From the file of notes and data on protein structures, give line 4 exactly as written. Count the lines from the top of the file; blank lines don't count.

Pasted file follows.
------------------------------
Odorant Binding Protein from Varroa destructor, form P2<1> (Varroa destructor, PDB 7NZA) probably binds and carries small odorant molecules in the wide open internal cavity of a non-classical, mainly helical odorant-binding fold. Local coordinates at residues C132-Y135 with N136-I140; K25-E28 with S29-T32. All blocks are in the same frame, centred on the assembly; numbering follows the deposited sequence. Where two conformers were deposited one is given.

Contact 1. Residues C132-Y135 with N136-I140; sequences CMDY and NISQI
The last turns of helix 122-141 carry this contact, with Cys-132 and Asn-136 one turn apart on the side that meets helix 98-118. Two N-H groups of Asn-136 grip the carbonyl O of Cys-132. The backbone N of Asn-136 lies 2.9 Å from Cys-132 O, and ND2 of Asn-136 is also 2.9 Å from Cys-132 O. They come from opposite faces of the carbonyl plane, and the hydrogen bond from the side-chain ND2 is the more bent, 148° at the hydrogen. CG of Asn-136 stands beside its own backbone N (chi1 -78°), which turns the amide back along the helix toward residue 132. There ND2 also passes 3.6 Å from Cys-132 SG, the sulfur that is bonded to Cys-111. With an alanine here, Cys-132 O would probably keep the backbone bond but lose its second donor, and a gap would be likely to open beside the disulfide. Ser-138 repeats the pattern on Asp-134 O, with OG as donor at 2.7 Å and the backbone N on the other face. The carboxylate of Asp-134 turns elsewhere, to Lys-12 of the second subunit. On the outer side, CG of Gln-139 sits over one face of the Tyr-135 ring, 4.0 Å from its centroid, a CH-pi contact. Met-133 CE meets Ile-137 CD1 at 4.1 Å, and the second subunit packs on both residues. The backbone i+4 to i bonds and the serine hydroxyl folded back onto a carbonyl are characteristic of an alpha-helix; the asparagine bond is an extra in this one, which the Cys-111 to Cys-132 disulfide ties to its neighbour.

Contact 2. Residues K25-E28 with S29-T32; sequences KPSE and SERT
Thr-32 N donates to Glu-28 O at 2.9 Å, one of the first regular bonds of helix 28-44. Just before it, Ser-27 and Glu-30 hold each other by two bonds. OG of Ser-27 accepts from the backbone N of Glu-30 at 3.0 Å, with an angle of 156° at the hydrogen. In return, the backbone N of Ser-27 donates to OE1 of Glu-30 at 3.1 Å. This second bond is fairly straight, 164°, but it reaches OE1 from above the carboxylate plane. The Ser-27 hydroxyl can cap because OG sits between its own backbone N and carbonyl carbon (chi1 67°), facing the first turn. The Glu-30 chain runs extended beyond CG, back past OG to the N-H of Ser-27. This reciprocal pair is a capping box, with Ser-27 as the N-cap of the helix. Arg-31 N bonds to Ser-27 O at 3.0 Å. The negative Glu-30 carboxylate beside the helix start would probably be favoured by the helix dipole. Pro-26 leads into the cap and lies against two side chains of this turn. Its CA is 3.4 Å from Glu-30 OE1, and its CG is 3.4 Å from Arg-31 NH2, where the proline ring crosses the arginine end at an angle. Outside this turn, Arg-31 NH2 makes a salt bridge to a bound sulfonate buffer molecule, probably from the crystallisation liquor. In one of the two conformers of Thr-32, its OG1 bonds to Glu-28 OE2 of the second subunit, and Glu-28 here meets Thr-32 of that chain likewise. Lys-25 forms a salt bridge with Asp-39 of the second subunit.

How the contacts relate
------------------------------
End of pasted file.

Contact 2. Residues K25-E28 with S29-T32; sequences KPSE and SERT